It's up to the attorney general how much of the report should be made public, and he's not required to release it.

But Barr has said he'll submit a summary of the report to Congress, pledging as much transparency as possible. Congressional Democrats have called for the report to be disclosed publicly, but Barr has not agreed to that, citing department guidelines.

The attorney general will likely face increased scrutiny over how much he reveals about Mueller's obstruction-of-justice investigation into Trump.

The obstruction thread stems from the president's decision to fire FBI Director James Comey in May 2017. Initially, the White House said Comey was fired because of the way he handled the bureau's investigation into Hillary Clinton's use of a private email server. But two days later, Trump said on national television that he ousted Comey because of "this Russia thing".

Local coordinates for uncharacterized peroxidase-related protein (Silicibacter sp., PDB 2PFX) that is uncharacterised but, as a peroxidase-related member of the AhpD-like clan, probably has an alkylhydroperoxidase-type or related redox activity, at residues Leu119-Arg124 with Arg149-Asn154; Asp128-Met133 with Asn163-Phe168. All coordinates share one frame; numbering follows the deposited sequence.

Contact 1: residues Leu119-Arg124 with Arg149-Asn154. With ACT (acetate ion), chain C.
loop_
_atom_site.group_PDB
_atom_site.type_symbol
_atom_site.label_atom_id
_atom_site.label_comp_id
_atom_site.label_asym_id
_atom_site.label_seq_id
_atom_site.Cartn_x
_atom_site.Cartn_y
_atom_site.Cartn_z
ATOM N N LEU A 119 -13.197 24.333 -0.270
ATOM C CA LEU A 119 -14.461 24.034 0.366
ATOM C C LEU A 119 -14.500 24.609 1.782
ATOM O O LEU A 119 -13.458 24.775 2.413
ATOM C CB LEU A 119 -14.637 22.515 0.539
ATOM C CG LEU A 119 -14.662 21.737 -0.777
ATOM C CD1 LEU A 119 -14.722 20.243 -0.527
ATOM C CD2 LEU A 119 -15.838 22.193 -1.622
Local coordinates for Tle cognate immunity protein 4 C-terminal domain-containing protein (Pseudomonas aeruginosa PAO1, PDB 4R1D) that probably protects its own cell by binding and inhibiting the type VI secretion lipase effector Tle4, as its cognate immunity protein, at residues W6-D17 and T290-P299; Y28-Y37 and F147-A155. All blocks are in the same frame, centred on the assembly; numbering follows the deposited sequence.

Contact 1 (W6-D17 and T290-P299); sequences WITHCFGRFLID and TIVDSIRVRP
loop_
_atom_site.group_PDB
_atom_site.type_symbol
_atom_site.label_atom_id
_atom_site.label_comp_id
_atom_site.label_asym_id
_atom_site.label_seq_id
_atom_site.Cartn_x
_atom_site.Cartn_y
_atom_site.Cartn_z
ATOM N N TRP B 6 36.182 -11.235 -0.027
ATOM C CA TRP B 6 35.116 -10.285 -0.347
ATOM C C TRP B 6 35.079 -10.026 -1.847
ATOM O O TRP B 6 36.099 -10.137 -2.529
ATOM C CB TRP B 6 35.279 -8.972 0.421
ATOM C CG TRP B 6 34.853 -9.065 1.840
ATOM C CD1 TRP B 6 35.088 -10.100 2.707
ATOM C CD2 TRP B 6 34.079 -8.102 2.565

The New York Times also reported that Trump boasted to two top Russian government officials about firing Comey, telling them dismissing the "nut job" FBI director had taken "great pressure" off of him.

Last year, it surfaced that Barr sent a memo to the Justice Department, Trump's lawyers, and lawyers representing several others in the Russia probe. In the memo, he said that Mueller's obstruction probe was "legally insupportable" and should not be sanctioned by the Justice Department.

Barr's summary of Mueller's report will be his interpretation of the special counsel's findings, and legal experts told INSIDER it will be critical to see what and how much Barr reveals of Mueller's conclusions in the obstruction case.

How much can Barr actually reveal?

The biggest question surrounding the release of Barr's summary has to do with how much he can reveal about Trump's conduct. Justice Department guidelines say a sitting president cannot be indicted, and former federal prosecutors who worked with the special counsel told INSIDER the by-the-book former FBI director would abide by the policy.